Diving Réserve Cousteau


Diving in the Cousteau Reserve

The Cousteau Reserve in Malendure is undeniably the most beautiful diving spot in Guadeloupe. A real aquarium, this natural reserve has been protected by the Guadeloupe National Park since 2009 and the strict rules put in place contribute to its preservation. With PPK Plongée, go and discover these wonders of nature buried underwater.

The natural sites of the Reserve

Delimited by the Pigeon islets opposite Malendure beach, the Cousteau Reserve (named after the famous Pacha) is a protected area of unprecedented wealth. Hundreds of fish, at least as many corals and turtles by the dozen live there peacefully. It is possible from the shore to go and see this underwater wealth by snorkelling but not only. There are several sites where scuba diving is a sublime experience:

Here you can say hello to Captain Cousteau, among others. A statue of his bust has been immersed at a depth of 12 metres as a tribute to the Pasha, thanks to whom the place is now a protected reserve.

A magnificent underwater walk that will take you through different coral reefs that look like they have been created by an expert landscaper. You can descend to a depth of more than 25m. This site is accessible to all levels, from beginners to advanced divers.

A site that lives up to its name, no need to say more. The drop offs are up to 60m deep.

Between drop offs and coral plateaus, this site takes you from the 6 metre zone to 40 metres. Spectacular schools of big-eyed trevally of several hundred individuals will accompany you, especially when the current gets involved… Hence its name!

This site is perfect for training on the white sand tongue which reminds us of a swimming pool. Beyond, drop offs and coral plateaus mingle at all depths. The place is ideal for a first dive or an exploration accessible to all levels.

At a depth of 10 metres, you can slide down a drop-off that takes you to 40 metres. And hidden at different depths, you will discover volcanic hot springs.

On the most exposed side of the large ilet, you will discover wilder underwater depths that extend beyond 40 metres. Perfect for certifications such as Deep Dive (SSI) or PE40 (ANMP/FFESSM)

Precautions: You are in a site protected by the Guadeloupe National Park. Some rules must be respected:

  • Wearing gloves is forbidden
  • Do not wear sun cream, you will be in a wetsuit that will protect you. If you have to use it at all costs, make sure you use cream that respects the oceans.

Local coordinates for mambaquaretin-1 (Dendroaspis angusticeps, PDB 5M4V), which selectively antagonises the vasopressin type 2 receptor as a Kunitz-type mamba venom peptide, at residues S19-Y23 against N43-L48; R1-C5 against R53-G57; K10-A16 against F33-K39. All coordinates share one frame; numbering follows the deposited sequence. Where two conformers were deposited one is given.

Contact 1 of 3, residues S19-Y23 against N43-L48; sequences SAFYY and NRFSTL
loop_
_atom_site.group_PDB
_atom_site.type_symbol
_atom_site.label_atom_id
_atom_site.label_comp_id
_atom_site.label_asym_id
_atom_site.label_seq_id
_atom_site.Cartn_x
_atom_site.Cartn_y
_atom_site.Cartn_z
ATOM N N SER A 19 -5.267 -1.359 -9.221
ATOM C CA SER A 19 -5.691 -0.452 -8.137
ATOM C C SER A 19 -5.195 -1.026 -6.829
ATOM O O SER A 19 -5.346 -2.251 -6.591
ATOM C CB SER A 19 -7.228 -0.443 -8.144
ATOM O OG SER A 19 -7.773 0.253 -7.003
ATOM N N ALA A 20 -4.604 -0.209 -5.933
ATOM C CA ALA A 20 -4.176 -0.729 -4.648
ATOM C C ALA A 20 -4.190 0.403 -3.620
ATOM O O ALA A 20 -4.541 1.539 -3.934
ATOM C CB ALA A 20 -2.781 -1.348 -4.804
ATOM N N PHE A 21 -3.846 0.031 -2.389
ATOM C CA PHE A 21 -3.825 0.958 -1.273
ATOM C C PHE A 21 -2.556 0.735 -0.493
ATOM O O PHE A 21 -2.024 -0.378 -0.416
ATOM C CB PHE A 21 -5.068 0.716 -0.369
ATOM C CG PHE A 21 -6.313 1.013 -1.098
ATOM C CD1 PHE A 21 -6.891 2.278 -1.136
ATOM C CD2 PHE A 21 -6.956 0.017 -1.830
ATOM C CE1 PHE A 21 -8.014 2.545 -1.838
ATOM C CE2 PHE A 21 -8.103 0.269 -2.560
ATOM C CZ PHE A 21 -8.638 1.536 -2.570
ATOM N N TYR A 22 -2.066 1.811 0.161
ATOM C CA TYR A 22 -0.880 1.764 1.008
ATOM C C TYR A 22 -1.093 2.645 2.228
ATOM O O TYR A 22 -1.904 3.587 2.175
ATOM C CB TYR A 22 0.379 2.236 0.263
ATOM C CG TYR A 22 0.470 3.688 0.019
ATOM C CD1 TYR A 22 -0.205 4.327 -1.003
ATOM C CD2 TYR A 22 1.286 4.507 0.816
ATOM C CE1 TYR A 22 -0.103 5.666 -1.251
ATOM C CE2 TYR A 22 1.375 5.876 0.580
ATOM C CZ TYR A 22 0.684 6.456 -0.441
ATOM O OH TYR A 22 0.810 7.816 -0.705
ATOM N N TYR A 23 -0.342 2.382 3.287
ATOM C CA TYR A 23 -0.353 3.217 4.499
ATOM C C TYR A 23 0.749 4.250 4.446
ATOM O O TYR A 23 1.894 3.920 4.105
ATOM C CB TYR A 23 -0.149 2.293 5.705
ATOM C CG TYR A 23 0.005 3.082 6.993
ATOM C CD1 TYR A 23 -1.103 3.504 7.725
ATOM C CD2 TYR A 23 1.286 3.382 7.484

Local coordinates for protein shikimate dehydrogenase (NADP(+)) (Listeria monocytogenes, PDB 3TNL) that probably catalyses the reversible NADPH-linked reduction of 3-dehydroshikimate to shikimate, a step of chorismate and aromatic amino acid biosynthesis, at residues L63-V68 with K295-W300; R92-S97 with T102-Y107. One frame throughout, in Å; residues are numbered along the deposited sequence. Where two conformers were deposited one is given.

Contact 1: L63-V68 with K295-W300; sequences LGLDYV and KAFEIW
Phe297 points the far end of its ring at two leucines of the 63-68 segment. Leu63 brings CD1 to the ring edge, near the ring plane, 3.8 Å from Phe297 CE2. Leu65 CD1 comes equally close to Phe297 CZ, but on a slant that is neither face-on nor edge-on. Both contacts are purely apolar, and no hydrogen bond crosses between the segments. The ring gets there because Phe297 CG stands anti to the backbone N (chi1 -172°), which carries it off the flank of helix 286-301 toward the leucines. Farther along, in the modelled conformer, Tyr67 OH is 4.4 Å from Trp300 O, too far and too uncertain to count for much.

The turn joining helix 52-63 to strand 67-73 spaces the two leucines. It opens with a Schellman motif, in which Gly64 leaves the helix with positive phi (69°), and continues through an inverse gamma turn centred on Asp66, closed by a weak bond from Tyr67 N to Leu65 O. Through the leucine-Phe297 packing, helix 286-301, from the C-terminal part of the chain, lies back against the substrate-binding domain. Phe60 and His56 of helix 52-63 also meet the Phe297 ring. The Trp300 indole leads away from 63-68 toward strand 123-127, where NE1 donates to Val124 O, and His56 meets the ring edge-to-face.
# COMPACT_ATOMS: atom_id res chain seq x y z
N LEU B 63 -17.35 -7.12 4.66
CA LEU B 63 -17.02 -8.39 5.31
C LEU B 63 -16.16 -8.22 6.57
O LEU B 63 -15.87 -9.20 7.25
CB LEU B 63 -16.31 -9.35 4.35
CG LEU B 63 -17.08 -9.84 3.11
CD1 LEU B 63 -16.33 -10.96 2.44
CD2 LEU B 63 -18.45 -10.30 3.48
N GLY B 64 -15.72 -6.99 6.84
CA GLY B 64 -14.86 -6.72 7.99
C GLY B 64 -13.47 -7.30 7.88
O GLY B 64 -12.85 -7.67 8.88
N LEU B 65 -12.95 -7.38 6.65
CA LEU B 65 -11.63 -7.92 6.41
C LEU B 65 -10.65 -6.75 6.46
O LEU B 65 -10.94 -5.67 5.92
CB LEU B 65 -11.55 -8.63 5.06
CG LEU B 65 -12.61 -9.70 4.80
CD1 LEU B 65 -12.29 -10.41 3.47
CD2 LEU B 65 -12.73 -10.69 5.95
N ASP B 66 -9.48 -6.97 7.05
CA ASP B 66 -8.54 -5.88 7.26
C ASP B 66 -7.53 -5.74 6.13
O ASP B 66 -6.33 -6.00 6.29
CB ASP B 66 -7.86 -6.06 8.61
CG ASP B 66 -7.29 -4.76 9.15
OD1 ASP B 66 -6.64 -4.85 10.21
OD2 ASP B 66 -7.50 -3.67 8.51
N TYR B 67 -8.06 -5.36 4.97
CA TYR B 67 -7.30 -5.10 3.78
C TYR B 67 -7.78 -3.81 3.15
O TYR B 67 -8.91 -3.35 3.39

• As everywhere: don’t throw anything into the sea, don’t leave anything lying around and don’t touch anything underwater.

The wrecks of the Cousteau Reserve

The Cousteau Reserve is also home to wrecks that have been submerged to the delight of divers.


The Franjack

The Franjack is a wreck of a former 50-metre Hourglass that was, like many others, seriously damaged by Hurricane Hugo in 1989. After being cleaned up, it was submerged 7 years later. It now lies on its keel at a depth of 24 metres. During this dive you will see a lot of corals, sponges and other sea life on the walls of the wreck. You will meet a lot of tropical fish: Parrotfish, French Angels and many others, and probably even turtles. A real festival of colours.

Diving possible from Level 1/Open Water Diver.

Bonus: PPK Plongée also offers night dives on the Franjack. An unforgettable experience with a completely different fauna: The turtles are out and the fish that are more shy during the day make their appearance at nightfall. The lobsters bring out their antennas and the octopuses come out of their taverns. A unique spectacle and atmosphere.

Our advice: Rent a bungalow at Tikaz in Voyaj or the Villa Karukera to be close to the dive sites, you will be able to rest directly after the dive.

The Gustavia

Immersed at a depth of nearly 50m, the Gustavia is another popular hourglass in the Cousteau Reserve. From 1982 to 1989, it was used to transport goods between Guadeloupe and the northern islands (Saint-Martin and Saint-Barthélémy). The passage of Hurricane Hugo rendered her unseaworthy, as did the Franjack. In 1991, she was sunk off the coast of the îlets Pigeon after having been cleaned up. The wreck of the Gustavia was the first wreck sunk in the area to make an artificial reef. It now rests on a sandy bank right on its keel.

The dive is also exceptional, and open to divers with PE40/Deep Diver and above. You don’t have one of these certifications yet? Now is the time to take it.


Augustin Fresnel

The Augustin Fresnel is a Canadian lighthouse and buoy vessel that arrived in Pointe-à-Pitre in 1990 to maintain the buoyage in the Antilles-Guyana area for 4 years. Nearly 10 years later, and after decontamination, she was sunk to serve as an artificial reef. It now rests on its keel at a depth of 31m. At 53 metres long, it is impressive for the wealth of underwater life it harbours.

Holders of Level 2 / Advanced Open Water can dive on the Augustin Fresnel … You don’t have it yet? Now is the time to take it.